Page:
“We encourage Jamaicans to set aside space in their backyards to produce two to four crops of vegetables per year,” Green said. “We want Jamaicans to be directly involved in growing their own food and we’re taking advantage of the opportunity that has been presented due to COVID-19.”
At that time, more than 2,500 kits were distributed.
And if social media can be seen as a gauge of popular sentiment, backyard farming pages in Jamaica began appearing simultaneously in 2020. One of them, titled Backyard Gardens 2020, has over four thousand followers and an average of 8 posts in a day.
The movement was a welcome development against the backdrop of an almost exclusive reliance on foreign food.
According to the Statistical Institute of Jamaica, Jamaica imported $3,079.6 million in food between 2019 and 2021, the vast majority of which originated in the United States, to supply the tourism and restaurant sector and a population of just under 3 million people. With the global supply shocks of COVID-19 affecting stocks and food prices, and with movement restrictions and job losses that occurred during the pandemic, conditions were very favorable for a shift towards local dining.
Backyard farming has enhanced Jamaican food security by engaging citizens in the growth and consumption of their food, thus saving costs, while enhancing their nutrition, health and well-being, and is in line with Jamaica’s Vision 2030.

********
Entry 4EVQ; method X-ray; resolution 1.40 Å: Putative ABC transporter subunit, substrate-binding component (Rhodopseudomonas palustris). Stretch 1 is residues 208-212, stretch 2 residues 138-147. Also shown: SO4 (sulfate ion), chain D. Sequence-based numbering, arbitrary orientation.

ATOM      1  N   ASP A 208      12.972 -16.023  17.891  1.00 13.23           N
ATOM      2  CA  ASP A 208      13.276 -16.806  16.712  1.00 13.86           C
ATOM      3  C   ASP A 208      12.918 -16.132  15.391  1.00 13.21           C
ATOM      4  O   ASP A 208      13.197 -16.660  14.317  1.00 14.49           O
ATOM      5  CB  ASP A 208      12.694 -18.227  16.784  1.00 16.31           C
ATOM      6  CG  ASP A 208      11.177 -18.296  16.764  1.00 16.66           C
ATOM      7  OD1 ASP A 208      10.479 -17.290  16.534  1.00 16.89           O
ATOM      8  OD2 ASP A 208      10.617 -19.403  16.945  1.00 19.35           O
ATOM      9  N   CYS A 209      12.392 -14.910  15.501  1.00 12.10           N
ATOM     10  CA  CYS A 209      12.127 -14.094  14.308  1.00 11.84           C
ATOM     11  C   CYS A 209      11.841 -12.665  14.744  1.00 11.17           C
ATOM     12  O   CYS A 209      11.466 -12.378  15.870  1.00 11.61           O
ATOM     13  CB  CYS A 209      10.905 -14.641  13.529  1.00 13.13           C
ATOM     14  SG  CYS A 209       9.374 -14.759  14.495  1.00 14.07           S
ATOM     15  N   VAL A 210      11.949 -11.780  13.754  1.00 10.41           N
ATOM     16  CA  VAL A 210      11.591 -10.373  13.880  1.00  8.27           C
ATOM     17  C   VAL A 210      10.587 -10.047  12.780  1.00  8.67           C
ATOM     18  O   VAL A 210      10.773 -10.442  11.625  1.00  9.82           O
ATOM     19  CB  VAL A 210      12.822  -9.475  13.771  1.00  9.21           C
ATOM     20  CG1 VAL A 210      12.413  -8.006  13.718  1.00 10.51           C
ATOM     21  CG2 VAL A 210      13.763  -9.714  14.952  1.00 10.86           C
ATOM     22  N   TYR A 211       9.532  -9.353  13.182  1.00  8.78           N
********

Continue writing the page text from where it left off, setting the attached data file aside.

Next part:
The movement produced positive indirect effects on society, relieving food insecurity and supporting economic development.
Just up the hill from Miss Tiny, in an area called Harmons, live the Barnes brothers – Hubert, John and Wilson. None of them are officially employed, and one is blind, leaving them without the means to constantly pay their monthly bills.
But what the brothers lack in financial resources, they make up for in food – and generosity.
Hubert Barnes proudly points out the three spaces to which he and his brothers have dedicated their strength and livelihood.
“Plant plantain, bananas, sweet potatoes, cassava, yam, coconut, sugar…” he continues, describing how the crops grown on their property provided the perfect accompaniment to the large sacks of flour and rice they purchased with COVID assistance received from the Ministry of Labor and Social Affairs and the World Food Program.
He continues, “We won’t be able to take advantage of it…we won’t run out.”
The brothers stress that they are happy to give community members food from their possessions and only sell “when necessary” from a financial perspective.
Jamaica provides an excellent case study on the effective use of social protection systems in response to the crisis. Many vulnerable individuals and families across the country have benefited from food and cash assistance provided by the Government of Jamaica during COVID-19 through the Office of Disaster Preparedness and Emergency Management (ODPEM), the Planning Institute of Jamaica and the Department of Labor and Social Services (MLSS) with support from the World Food Programme.